Columbia tiny house holds only the essentials

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COLUMBIA - Steven Craze is 24-years-old and, like many of the more than 35,000 University of Missouri students living in Columbia, coughed up several  hundred dollars each month to live in housing near campus. In January 2014, Craze picked up a pencil and instead of writing another rent check, he began to design himself a new life.

"I don't feel getting ripped off paying rent month after month without anything to show for it," he said.

He is now building a structure known as a "tiny house."

Craze lived with a roommate in a two-bedroom house in southern Columbia and paid $800 each month for rent. His new tiny house was custom built for around $15,000.

"I can save some money in the long run even if the up front cost is a little higher and hopefully be able to live a less stressful life."

Craze is joining what some call the social movement of tiny living. People across the country are trading in rents and mortgages for tiny spaces built to hold just the essentials. The Tiny House movement coalesces financial, environmental and mental well-being into a small home designed for only the necessities.

"Somebody maybe can't live without a full library. They can't live without a place to exercise. I just kind of decided I couldn't live without having some space to move. A lot of my design ideas are based around a little bit more legroom."

His new home stands at 8' by 14'. A very small kitchen will sit to the left of the doorway, while a bathroom on the back right will hold a compostable toilet and a shower with water collected from rainwater.

Craze is putting his bed in a loft and designing more minimalistic counter space.

For nearly a year, Craze has built his home on a trailer in order to bypass a Columbia city code that mandates residential homes be built with a minimum of 600 square feet living space. His tiny house encompasses about 160-square-feet with the lofted sleeping area.

Columbia city leaders are in the process, however, of revising the city code to diversify the housing stock within the city.

Steve MacIntyre, with the Columbia's Planning and Development Department, said Columbia residents curious about smaller housing have reached out to the department consistently over the last few years, but that specific efforts have not been enacted until now.

"We are interested in supporting the idea," he said.

The tiny house model could potentially provide an alternative to adding density to the downtown and central city neighborhoods. MacIntyre said the change could help preserve the aesthetics and personality of the residential areas surrounding downtown. 

MacIntyre said the Unified Development Ordinance (UDO), the development code that will replace the subdivision and zoning regulations once approved by city council late this year, does not include a minimum square footage requirement as the current code does.

"Most people probably aren't aware of it because they're not looking to construct a tiny house in a residential subdivision or neighborhood," he said.

R-1 districts, the subdivisions that adhere to single-family dwelling requirements, currently prevent anyone from constructing a house that's less than 650 square feet. That code, however, does not include trailers or mobile homes, which allows Craze to build as long as the house stays on the trailer.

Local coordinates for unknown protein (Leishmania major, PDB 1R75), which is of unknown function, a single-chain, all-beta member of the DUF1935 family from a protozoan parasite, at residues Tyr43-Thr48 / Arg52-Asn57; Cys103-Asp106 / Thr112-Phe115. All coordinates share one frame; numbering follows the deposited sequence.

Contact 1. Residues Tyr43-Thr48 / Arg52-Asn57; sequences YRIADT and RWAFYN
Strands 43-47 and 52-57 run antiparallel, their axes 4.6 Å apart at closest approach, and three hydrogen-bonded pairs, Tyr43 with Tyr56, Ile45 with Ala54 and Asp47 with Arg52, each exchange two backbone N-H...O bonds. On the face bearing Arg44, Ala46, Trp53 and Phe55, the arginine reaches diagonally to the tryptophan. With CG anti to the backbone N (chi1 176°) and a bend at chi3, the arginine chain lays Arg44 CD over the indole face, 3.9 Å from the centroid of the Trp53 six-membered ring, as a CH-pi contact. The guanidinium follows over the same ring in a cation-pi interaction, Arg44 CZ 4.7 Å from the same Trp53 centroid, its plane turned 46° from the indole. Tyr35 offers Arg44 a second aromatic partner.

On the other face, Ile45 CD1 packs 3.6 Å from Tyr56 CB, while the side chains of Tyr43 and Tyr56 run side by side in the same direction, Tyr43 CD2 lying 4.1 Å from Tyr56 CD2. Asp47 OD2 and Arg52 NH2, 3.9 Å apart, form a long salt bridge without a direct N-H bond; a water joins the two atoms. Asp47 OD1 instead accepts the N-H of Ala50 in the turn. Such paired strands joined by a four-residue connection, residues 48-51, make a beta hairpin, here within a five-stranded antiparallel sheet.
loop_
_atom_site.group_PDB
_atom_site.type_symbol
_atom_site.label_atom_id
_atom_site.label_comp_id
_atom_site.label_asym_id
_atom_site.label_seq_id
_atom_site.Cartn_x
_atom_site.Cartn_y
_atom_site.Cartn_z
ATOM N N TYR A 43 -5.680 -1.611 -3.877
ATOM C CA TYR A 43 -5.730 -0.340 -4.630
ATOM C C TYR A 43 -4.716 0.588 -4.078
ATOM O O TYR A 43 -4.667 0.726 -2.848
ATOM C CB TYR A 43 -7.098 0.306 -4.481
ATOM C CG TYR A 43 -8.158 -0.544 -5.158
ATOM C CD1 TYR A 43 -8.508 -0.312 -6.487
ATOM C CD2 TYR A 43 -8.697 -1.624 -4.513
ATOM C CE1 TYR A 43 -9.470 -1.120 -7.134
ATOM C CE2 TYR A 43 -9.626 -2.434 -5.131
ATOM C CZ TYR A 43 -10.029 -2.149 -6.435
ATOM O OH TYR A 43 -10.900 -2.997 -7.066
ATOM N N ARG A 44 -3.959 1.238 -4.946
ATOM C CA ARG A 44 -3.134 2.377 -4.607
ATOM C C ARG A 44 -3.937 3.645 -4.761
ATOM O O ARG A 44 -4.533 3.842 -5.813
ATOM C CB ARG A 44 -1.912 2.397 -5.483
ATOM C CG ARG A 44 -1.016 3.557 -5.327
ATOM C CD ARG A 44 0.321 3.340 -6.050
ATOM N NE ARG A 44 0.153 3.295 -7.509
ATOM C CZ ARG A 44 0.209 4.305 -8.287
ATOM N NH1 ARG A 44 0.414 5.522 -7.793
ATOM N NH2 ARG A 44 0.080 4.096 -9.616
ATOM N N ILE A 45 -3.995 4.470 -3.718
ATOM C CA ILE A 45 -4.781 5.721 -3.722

The planned change in code would be different from the accessory dwelling units (ADU) changes made in 2014.

"The new regulations would likely eliminate the housing size requirements, but we don't know yet because it's still in draft form," MacIntyre said.

City planners are scheduled to present the changes in the upcoming months.

Craze couldn't rank the reasons why he chose to take on a project like this, but for him, it comes down to three things: sustainable consciousness, financial independence and having a space free of clutter.

He said it was the clothes that were easiest to get rid of; however, a homemade coffee table from an MU architecture class, a guitar and a few favorite books must have a home in his new house. It's also critical to him his cat, Crookshanks, feels at home in the cozy quarters.

Craze described the project as his version of the American dream: To have the essentials, a safe and sturdy home and a clear mind.

The University of Missouri junior has a background in architecture and civil engineering, but credits a lot of his success building so far to tutorials he's found on the Internet.

"A lot of this stuff I learned from YouTube videos or do-it-yourself websites," he said. "I have a little design experience, but I think anyone can do this if they take the time."

He said everyone's bare essentials are different.

"What I need to survive is different from what the next person will need to survive, he said."

Craze said the biggest issue is he doesn't know where he'll be in five or ten years.

"If I graduate and get a job outside of Missouri then I'll be able to move my house and everything with it. That is something that I am satisfied with," he said.

Craze said, while he's aware some people might not buy into his lifestyle, he's perfectly comfortable going against the norm.

"I'm going to be the weird brother living in the tiny house, but that's kind of how I am, maybe not going so against the grain, but I just like doing things a little differently. That's how I've always been."